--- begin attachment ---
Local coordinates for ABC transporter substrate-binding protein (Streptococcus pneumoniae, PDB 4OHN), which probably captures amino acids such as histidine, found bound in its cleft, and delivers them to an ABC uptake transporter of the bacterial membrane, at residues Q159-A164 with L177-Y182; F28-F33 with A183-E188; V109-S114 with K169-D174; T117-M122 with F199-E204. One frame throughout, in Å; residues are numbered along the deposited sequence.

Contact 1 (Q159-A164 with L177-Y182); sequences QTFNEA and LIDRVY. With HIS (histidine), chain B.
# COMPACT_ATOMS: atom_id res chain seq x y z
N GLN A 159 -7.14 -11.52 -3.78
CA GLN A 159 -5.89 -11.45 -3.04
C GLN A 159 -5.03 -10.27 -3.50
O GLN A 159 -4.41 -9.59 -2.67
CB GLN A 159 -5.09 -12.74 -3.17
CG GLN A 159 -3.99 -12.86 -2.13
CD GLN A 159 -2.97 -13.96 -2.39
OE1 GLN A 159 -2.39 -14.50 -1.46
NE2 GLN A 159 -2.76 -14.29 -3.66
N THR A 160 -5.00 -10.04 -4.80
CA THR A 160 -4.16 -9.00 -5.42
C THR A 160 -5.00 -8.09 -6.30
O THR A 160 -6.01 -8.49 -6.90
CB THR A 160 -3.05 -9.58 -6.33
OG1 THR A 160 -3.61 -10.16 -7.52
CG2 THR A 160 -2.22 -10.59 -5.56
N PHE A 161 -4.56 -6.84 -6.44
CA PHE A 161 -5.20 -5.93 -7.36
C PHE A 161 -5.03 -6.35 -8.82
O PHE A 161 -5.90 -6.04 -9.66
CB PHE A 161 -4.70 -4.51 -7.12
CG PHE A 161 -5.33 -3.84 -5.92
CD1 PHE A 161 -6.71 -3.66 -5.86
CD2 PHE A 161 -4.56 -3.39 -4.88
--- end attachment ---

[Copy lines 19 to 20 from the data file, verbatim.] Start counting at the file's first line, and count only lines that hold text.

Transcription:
CG2 THR A 160 -2.22 -10.59 -5.56
N PHE A 161 -4.56 -6.84 -6.44